As promised in my last post about Bhutan’s suicide problem, here’s a little info about religious beliefs, academic stress, and the government’s plan to address the problem.
Religious Beliefs about Suicide
Many of the articles I’ve read identify a need to promote spiritual identity as this is a protective factor against suicide. Bhutan is a Buddhist country where Tantric Buddhism is practiced. Beliefs around karma and reincarnation are central. Most of the information below is based on my conversations with Bhutanese.
The Bhutanese believe that being reincarnated as a human is rare and that the human form is among the highest. To end a human life is a sin. Additionally, suicide is seen as sinful because it harms others. For those who do commit suicide, they will have to “repeat” the life they have ended 500 times before moving on. I must admit that I do not fully understand the technicalities around repeating a life, but to the Bhutanese this is a powerful deterrent.
Recently a college student who was taking my friend’s intro to counseling class committed suicide. Class was canceled for the next two days so that the students could perform pujas (rituals). The pujas for a suicide victim are quite extensive. The mourners are attempting to help the person’s spirit have a good reincarnation and overcome the negative karma generated by the suicide.
School stress seems to be a significant stressor for those who attempt or report ideation (by my experience). Many teenage and young adult students are the first in their family to be educated; their parents are farmers and yak herders who live in remote villages or are nomadic. The students are sent to large towns to live at boarding school and feel immense pressure to succeed academically and financially to make their parents proud and to support the family.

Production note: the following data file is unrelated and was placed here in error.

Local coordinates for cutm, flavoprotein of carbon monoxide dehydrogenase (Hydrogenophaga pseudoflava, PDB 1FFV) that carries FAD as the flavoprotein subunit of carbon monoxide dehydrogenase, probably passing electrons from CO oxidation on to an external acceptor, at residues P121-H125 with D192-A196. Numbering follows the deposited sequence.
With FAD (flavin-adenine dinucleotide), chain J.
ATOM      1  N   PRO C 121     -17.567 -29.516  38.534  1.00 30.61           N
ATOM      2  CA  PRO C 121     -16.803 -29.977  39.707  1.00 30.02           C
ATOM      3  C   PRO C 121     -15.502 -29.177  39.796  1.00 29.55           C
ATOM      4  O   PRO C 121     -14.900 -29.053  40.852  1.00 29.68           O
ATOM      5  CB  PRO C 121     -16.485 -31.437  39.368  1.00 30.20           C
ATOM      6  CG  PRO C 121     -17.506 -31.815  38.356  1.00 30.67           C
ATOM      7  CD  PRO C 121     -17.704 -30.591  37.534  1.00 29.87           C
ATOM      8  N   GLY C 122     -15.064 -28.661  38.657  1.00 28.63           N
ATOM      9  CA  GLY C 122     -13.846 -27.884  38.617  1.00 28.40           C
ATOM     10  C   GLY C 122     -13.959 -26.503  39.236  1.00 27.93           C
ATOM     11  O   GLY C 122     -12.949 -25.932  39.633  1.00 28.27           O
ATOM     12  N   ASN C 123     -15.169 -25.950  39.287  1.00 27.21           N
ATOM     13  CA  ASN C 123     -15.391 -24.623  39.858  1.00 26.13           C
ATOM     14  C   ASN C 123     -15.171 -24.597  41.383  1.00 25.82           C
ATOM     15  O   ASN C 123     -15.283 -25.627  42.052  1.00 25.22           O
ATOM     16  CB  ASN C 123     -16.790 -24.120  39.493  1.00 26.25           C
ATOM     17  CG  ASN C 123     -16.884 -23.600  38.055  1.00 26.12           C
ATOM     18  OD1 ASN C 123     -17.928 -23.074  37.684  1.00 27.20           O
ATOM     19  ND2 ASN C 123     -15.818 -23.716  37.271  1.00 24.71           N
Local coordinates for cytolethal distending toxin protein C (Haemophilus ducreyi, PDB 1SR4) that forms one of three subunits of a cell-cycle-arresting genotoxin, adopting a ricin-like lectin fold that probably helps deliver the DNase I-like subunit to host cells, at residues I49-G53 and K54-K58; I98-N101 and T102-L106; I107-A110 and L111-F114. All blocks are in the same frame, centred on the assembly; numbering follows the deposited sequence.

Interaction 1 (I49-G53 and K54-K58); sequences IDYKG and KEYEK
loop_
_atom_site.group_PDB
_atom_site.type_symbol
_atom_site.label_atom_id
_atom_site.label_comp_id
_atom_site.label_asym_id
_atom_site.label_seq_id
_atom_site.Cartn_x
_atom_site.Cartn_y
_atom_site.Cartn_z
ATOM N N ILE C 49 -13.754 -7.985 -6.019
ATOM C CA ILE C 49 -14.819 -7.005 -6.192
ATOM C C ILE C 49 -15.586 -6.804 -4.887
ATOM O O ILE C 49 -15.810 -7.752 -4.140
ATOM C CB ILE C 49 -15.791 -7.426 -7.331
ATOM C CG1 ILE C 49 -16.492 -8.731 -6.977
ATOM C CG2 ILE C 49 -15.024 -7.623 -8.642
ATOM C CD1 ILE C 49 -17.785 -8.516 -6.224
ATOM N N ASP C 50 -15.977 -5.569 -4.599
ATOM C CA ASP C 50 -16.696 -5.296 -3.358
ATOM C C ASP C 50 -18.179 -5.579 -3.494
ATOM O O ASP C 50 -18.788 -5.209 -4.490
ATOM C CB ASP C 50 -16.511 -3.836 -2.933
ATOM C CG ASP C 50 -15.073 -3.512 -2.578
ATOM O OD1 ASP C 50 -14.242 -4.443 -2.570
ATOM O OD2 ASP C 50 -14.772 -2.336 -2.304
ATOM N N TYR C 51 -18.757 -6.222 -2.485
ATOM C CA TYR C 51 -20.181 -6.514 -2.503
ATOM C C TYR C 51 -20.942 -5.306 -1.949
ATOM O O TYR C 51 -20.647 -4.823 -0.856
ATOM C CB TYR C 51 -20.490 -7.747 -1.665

Another factor could be the style of education provided here. As far as I can tell, teachers rely on aversive reinforcement, there is not any confidentiality regarding academic performance, and there is a lot of shame around not performing well in class. Students who are not doing well will not ask for help. If a student does not pass, he is made to stand in front of the class and receive his failing grade publically. That’s just one example. Of course, not all schools are like this, and there is a push to reform the educational system.
Addressing the Suicide Problem
The government does have an action plan which in quite extensive. It includes addressing stigma, establishing treatment centers, and training mental health workers. There is a lack of social worker and mental health workers in Bhutan.
There is one psychiatrist in the entire country and one inpatient treatment facility (where I’m volunteering). Patients have to travel for days to reach treatment, and there are no follow up services or aftercare. Often patients from the village are uncomfortable in the city and eager to leave. As I’m writing this it’s harvest time, and patients worry that they will miss the harvest and cause suffering for the whole family.
China Tibet Online (2012, March 16). The Sin of Suicide (news article). Retrieved on December 10, 2015 from http://chinatibet.people.com.cn/96069/7759971.html
Royal Government of Bhutan (2015, May 12). Suicide Prevention in Bhutan: A Three Year Action Plan (July 2015– June 2018) [pdf]. Retrieved on December 10, 2015 from http://www.searo.who.int/bhutan/suicide_action_plan.pdf